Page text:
Obituary: Walter Swinburn, jockey

Walter Swinburn pictured during a race meeting. Picture: Dave Rogers/Allsport

Walter Swinburn pictured during a race meeting. Picture: Dave Rogers/Allsport

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Walter Robert John Swinburn, jockey. Born: 7 August, 1961, in Oxford. Died: 12 December, 2016, in London, aged 55.

The life of Walter Swinburn that came to a premature end at the age of just 55 on Monday can be seen as almost a stereotype of the gifted sportsman who triumphs early but does not reach the heights again.

That would be too glib an analysis of Swinburn, however, as he had to battle epilepsy for the last dozen years of his life following a horrific riding accident in 1996.

He did so with courage and candour, and one of the warmest tributes to him has come from Clare Pelham, chief executive of Epilepsy Society, who said: “Walter was a very loyal supporter. He shared his own experience of epilepsy in order to raise the profile of the condition and was passionate about raising money to support research into epilepsy.”

Many top jockeys never ride the winner of the Derby and perhaps the greatest of them all, Sir Gordon Richards, had to wait until he was nearly 50 before finally landing the Blue Riband in 1953. Yet Swinburn was still a teenager of 19 when he rode into legend aboard Shergar in the 1981 Derby.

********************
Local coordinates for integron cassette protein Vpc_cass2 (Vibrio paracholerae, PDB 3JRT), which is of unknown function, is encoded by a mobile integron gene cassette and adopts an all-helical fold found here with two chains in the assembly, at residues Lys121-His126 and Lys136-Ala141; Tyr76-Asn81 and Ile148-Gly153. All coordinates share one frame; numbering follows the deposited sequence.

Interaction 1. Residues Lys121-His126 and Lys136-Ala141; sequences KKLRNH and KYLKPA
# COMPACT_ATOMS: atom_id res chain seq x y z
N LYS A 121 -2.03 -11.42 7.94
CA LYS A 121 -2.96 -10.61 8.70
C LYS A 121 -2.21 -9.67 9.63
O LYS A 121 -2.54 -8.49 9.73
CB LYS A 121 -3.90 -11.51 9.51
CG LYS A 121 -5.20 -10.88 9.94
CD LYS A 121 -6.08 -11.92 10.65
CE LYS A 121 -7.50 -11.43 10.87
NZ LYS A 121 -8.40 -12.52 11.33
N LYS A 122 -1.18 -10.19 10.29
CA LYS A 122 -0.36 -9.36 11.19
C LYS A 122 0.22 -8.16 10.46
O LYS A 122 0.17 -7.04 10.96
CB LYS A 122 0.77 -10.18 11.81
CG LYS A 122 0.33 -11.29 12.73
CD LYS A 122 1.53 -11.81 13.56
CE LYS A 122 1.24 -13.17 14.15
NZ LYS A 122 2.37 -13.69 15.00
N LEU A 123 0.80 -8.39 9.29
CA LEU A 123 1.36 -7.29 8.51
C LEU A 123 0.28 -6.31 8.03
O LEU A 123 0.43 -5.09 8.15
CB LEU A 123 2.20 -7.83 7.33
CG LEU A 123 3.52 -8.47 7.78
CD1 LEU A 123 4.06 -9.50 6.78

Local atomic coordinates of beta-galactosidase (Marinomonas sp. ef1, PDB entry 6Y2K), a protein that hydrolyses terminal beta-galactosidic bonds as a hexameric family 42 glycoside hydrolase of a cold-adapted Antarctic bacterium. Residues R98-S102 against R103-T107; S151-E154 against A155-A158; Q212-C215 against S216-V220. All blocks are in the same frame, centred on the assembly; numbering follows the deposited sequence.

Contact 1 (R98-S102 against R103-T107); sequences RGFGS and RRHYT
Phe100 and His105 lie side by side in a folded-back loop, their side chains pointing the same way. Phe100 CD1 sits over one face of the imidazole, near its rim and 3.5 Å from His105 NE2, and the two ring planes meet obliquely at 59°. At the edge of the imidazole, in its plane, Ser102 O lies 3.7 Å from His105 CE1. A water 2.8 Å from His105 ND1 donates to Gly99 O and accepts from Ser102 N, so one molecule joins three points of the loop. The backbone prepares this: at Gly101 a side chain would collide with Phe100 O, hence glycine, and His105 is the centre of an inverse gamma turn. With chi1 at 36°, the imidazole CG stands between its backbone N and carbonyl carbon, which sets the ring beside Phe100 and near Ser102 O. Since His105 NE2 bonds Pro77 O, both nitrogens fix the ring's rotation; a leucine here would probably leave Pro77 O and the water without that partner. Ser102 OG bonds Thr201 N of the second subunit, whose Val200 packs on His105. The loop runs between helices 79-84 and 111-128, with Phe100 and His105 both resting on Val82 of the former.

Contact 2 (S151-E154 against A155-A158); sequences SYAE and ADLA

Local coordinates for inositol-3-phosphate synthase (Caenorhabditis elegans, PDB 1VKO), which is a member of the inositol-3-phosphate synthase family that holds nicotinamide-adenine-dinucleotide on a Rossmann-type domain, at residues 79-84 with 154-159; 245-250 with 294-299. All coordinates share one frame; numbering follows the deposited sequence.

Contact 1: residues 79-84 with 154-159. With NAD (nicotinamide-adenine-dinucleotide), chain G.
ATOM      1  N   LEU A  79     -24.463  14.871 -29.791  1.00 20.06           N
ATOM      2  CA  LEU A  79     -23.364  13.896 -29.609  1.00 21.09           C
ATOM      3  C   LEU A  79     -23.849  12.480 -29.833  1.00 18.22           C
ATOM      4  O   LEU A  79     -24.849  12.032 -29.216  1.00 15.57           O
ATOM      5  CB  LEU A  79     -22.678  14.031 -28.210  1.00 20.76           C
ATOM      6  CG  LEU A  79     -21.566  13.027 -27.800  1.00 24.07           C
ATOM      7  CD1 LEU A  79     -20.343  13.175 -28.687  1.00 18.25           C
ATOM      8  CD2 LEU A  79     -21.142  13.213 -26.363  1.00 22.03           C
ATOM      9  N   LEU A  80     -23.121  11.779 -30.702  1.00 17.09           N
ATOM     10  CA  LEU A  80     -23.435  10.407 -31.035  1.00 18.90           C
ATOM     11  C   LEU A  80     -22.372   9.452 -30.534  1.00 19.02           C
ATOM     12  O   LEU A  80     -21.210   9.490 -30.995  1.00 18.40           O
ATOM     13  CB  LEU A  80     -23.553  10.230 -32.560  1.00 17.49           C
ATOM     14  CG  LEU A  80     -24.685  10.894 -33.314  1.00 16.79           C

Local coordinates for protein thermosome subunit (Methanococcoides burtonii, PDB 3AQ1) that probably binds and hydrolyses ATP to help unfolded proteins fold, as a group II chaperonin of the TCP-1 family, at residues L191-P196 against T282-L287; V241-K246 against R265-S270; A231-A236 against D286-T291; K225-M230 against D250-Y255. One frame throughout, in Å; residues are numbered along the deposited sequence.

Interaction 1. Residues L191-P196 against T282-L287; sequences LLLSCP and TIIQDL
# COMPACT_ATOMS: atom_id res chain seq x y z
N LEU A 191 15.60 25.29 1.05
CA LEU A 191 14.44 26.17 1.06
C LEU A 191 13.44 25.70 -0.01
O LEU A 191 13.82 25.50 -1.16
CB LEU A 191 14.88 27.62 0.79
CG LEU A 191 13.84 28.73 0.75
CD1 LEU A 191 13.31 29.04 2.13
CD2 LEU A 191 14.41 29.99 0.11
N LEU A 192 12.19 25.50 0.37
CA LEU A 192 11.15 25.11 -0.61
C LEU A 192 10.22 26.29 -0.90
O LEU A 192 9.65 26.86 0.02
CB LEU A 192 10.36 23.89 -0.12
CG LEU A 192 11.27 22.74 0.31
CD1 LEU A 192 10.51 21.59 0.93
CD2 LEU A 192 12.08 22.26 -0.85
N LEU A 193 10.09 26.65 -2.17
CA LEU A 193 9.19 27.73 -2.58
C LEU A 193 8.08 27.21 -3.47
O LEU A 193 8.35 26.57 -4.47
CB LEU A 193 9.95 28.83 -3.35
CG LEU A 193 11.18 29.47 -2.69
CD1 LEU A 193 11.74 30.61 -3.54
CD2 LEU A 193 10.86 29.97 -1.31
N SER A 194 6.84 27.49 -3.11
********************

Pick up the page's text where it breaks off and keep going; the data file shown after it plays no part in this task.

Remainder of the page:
The winning margin of ten lengths was and still is the biggest winning distance in the history of the great race. It could have been even further, because so superior was the odds-on favourite to the rest of the field that Swinburn won the race easing down.

Swinburn showed in that race that he was indeed “bred to the saddle”. He was born the son of Wally Swinburn, twice the Irish Flat champion jockey and the first man to ride 100 winners in a Flat season in Ireland.

Educated at Rockwell College in Co Tipperary, Swinburn was always destined to become a jockey and at the age of 16 he was apprenticed in England to the trainer Frenchie Nicholson and then Reg Hollinshead, both of whom were renowned for their training of jockeys as well as horses.

Swinburn rode his first winner, Paddy’s Luck, at Kempton in 1978, and was then snapped up by Michael Stoute, later Sir Michael, to become his stable jockey, giving Swinburn access to a conveyor belt of class horses, the greatest of which was Shergar. The jockey blamed himself for Shergar only finishing fourth in the 1981 St Leger, and was heartbroken when the colt was kidnapped from its stud in Ireland and killed, apparently by the IRA, after a botched extortion plot.

One of Swinburn’s finest performances was in the 1983 Prix de l’Arc de Triomphe on All Along, trained by Patrick-Louis Biancone.

He only gained the ride because Lester Piggott plumped for another horse, and in the race Swinburn went for an audacious move up the inside rail before switching out to beat Sun Princess by a length.